Then the nominee or nominees will report to the creditors that they believe the CVA is “fit, fair and feasible” and it should provide the best outcome for all creditors. The nominee must also be prepared to act as the future supervisor. This report is filed in the Insolvency and Companies Court and is given a Court Originating Application number.

Step 7 Creditor Consideration

After Court filing is complete, the proposal is sent to all creditors, who then consider it for a minimum notice period which is usually 17-28 days, before the decision-making process (creditors meeting)​​ is held. We usually provide the Nominees report and the CVA on our online portal, we send a letter and email to all listed creditors.  More information on how a CVA affects creditors

Step 8 Creditors Meeting and Voting

At the decision-making process (creditors meeting)​​ the creditors vote on the proposal and the proposal will be approved if a majority vote of 75% by value of the total value of creditors at the meeting (whether in person or by proxy) vote in favour. A countback vote excluding connected creditors is taken and provided that not more than 50% of creditors voted against the proposal it is approved. Do remember it is not 75% of all creditors, it is 75% by value of those votes cast at that meeting.


Step 9 Shareholders Meeting

However, if creditors have approved the proposal, it is carried whether shareholders approve or not.

Step 10 Approval

If both meetings approve the proposal, the chairman issues a report to all creditors and the court. Once approved, all notified and included creditors are legally bound for the debt “frozen” in the proposal​​.

This means they cannot simply take legal action to chase the debt whilst the company is in CVA for old debts. However, new suppliers or debts must also be paid on time as they are NOT bound into the CVA.

Step 11 Payments to creditors

The company must make agreed contributions to a trust account administered by the supervisor. Failure to keep up with contributions can lead to the arrangement being aborted, usually resulting in liquidation or administration​​.

Provided the company conforms to the proposal and makes its monthly CVA contributions, then the CVA continues for the agreed period. The supervisor is generally not involved in the business. THE DIRECTORS REMAIN IN CONTROL.

In future, if the company is not performing well and yet it would still appear to be viable, then it is theoretically possible to reconvene the creditors meeting at any time to ask the creditors to consider changes to the CVA itself, also known as amendments. If the Supervisor has concerns, he can also ask the Court for directions. In most cases the directors should inform the supervisor EARLY if there are any material changes to the company or its business.

What happens at the end of the CVA period?

Once the agreed period is completed and the supervisor has issued a completion certificate, then the company leaves the CVA state. Any remaining unsecured debts (where partial repayment was approved) are written off and the directors continue to run the business for the shareholders.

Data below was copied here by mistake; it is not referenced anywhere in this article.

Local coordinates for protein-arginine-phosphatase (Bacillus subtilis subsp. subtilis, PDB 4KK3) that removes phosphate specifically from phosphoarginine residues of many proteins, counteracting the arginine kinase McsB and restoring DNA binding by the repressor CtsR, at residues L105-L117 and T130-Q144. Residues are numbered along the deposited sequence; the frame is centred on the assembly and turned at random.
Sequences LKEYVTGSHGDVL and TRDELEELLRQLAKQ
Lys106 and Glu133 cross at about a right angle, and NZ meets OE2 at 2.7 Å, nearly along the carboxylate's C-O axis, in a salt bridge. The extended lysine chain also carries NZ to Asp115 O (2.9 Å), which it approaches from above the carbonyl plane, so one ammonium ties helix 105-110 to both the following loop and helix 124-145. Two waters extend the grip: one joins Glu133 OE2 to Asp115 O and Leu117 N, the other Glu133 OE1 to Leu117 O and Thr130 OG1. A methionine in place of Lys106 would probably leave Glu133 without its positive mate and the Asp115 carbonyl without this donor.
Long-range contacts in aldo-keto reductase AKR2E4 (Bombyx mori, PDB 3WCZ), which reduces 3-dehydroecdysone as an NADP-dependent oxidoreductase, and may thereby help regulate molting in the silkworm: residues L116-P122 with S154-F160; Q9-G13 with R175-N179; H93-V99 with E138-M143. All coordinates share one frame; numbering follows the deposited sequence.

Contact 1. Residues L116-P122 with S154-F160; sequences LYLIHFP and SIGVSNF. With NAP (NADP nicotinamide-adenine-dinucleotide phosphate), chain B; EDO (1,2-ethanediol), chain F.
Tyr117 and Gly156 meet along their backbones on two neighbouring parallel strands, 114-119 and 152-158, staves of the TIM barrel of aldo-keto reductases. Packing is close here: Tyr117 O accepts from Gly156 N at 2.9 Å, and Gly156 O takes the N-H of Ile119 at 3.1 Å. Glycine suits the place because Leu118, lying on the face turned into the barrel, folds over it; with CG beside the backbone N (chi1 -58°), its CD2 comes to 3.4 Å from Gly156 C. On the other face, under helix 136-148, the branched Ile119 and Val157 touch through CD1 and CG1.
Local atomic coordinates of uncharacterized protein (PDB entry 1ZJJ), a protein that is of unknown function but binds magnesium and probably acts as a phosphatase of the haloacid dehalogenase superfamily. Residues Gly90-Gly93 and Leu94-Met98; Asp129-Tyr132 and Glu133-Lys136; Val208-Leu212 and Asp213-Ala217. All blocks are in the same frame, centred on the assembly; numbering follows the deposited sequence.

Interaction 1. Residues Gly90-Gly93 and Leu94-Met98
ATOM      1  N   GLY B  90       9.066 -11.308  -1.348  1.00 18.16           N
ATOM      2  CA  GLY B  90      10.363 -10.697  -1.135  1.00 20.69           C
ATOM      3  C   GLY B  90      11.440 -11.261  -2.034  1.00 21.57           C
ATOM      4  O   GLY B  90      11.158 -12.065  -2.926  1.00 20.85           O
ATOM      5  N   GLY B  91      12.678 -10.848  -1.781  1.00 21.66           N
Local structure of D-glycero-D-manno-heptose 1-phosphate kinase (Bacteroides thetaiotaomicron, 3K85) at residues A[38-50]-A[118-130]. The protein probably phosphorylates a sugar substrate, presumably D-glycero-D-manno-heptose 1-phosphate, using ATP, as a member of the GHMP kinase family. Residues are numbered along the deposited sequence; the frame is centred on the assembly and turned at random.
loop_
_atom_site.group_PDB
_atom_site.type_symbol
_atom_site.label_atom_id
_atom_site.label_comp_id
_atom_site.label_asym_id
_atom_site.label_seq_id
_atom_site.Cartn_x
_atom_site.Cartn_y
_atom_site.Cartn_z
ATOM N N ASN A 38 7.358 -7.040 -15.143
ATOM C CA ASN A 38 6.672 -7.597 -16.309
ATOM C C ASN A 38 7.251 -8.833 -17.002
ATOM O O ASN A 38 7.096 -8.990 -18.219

How does a CVA affect the employees and directors of a business?

As a condition of a CVA being agreed there will no doubt be a demand that costs are reduced.  This can mean closing down of warehouses, shops etc with the loss of staff.  However, as mentioned before, the main purpose of a CVA is to AVOID terminal insolvency where there will be more job losses and the returns to creditors will be even less.  Management can be blamed for problems in the company and there may need to be changes at board level.  Often a Non executive director can be brought in with experience of turning around firms to lend expertise and help the directors survive the rigours of the CVA.  During a CVA it is standard practice that the directors do not have any pay rises and of course may agree to take pay cuts.

How does a CVA affect the creditors of the company?

Any unsecured creditors owed monies prior to the date of the creditors meeting will be bound by the terms of the CVA.  This is irrespective of whether they voted for or against the proposal, or even if they were not aware of it.  They will need make a claim and provide proof of debt to the supervisor.  They will then receive a dividend on the debt over the next 5 years.  If you are creditor/supplier of the company then it is expected that you will tighten up your credit terms.  This is assumed to be the case in our forecasts.


How much does a CVA cost?

This does depend very much on the following;

  • Total number of creditors.
  • Number of secured creditors like bank lenders.
  • Number of landlord or property issues.
  • Number of employees, and how many will be leaving.
  • The level of current (pre CVA) aggression by HMRC or legal actions by creditors.
  • What level of negotiation is needed.
  • The quality of your financial forecasts and how much preparatory forecast work we may need to do.
  • The quality of YOUR financial information and how much remedial work we may need to do.

We will provide a written quote for all required fees, before we commence working on the CVA proposal. This is provided in our unique Strategy Report which we will prepare FREE OF CHARGE once we have been provided with your company’s details and we have met.

In the end, a Company Voluntary Arrangement is a deal and doing a deal involves talking to people and the stakeholders in the business. It helps if the company has good financial information and there is not a compressed timetable due to aggressive legal actions by creditors. By acting early this can be generally avoided.


How do we pay if we are in financial difficulty!?

How we help

Simply, once we are instructed all the creditors deal with us and we can effectively help the company to freeze payments to creditors until a deal is done. We take the creditor pressure away over time.

Working with our creditors liaison team we will discuss the proposed CVA with the creditors and this allows TIME to bridge the cashflow gap.


Now having read all of this don’t you feel better? If so, that’s the first step to fixing your business problems. Call now or browse this site for other ways to leave the cashflow problems and insolvency behind you… 

Speak to an expert now to see how we can help your cashflow recover.

In April 2024 18 companies entered a company voluntary arrangement as a way to restructure their debts and survive.


See below a video explaining the CVA Process


Flowchart of the CVA process

Flow Chart of CVA process